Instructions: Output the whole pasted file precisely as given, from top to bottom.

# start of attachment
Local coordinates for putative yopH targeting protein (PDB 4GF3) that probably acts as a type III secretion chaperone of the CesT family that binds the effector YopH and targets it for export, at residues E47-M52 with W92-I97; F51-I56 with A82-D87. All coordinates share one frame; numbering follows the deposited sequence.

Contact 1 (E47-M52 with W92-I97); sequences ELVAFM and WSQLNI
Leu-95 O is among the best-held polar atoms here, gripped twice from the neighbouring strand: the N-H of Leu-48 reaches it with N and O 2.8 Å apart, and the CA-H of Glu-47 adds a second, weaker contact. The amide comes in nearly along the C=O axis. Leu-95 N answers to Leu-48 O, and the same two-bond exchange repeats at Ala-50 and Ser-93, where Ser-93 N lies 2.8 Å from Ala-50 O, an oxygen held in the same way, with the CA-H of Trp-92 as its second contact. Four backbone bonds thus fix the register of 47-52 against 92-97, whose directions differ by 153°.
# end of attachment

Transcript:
Local coordinates for putative yopH targeting protein (PDB 4GF3) that probably acts as a type III secretion chaperone of the CesT family that binds the effector YopH and targets it for export, at residues E47-M52 with W92-I97; F51-I56 with A82-D87. All coordinates share one frame; numbering follows the deposited sequence.

Contact 1 (E47-M52 with W92-I97); sequences ELVAFM and WSQLNI
Leu-95 O is among the best-held polar atoms here, gripped twice from the neighbouring strand: the N-H of Leu-48 reaches it with N and O 2.8 Å apart, and the CA-H of Glu-47 adds a second, weaker contact. The amide comes in nearly along the C=O axis. Leu-95 N answers to Leu-48 O, and the same two-bond exchange repeats at Ala-50 and Ser-93, where Ser-93 N lies 2.8 Å from Ala-50 O, an oxygen held in the same way, with the CA-H of Trp-92 as its second contact. Four backbone bonds thus fix the register of 47-52 against 92-97, whose directions differ by 153°.